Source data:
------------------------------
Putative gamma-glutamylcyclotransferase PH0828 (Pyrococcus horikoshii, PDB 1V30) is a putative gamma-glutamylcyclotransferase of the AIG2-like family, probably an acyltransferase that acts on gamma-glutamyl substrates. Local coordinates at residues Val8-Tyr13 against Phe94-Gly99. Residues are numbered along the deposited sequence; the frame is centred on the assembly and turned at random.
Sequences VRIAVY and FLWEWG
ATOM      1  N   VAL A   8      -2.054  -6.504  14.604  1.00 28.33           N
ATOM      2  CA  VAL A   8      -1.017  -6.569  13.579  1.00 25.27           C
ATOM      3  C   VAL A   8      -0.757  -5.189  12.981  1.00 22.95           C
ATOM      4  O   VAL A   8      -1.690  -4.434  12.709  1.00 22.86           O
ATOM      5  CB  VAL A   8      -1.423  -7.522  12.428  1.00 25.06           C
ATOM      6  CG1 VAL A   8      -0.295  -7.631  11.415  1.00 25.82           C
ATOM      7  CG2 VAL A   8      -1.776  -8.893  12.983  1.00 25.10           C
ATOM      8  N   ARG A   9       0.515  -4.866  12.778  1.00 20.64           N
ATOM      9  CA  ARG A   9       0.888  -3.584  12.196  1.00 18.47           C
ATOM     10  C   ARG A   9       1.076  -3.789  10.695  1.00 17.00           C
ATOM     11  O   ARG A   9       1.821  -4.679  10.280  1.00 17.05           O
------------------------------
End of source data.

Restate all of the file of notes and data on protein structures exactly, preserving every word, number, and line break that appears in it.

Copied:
Putative gamma-glutamylcyclotransferase PH0828 (Pyrococcus horikoshii, PDB 1V30) is a putative gamma-glutamylcyclotransferase of the AIG2-like family, probably an acyltransferase that acts on gamma-glutamyl substrates. Local coordinates at residues Val8-Tyr13 against Phe94-Gly99. Residues are numbered along the deposited sequence; the frame is centred on the assembly and turned at random.
Sequences VRIAVY and FLWEWG
ATOM      1  N   VAL A   8      -2.054  -6.504  14.604  1.00 28.33           N
ATOM      2  CA  VAL A   8      -1.017  -6.569  13.579  1.00 25.27           C
ATOM      3  C   VAL A   8      -0.757  -5.189  12.981  1.00 22.95           C
ATOM      4  O   VAL A   8      -1.690  -4.434  12.709  1.00 22.86           O
ATOM      5  CB  VAL A   8      -1.423  -7.522  12.428  1.00 25.06           C
ATOM      6  CG1 VAL A   8      -0.295  -7.631  11.415  1.00 25.82           C
ATOM      7  CG2 VAL A   8      -1.776  -8.893  12.983  1.00 25.10           C
ATOM      8  N   ARG A   9       0.515  -4.866  12.778  1.00 20.64           N
ATOM      9  CA  ARG A   9       0.888  -3.584  12.196  1.00 18.47           C
ATOM     10  C   ARG A   9       1.076  -3.789  10.695  1.00 17.00           C
ATOM     11  O   ARG A   9       1.821  -4.679  10.280  1.00 17.05           O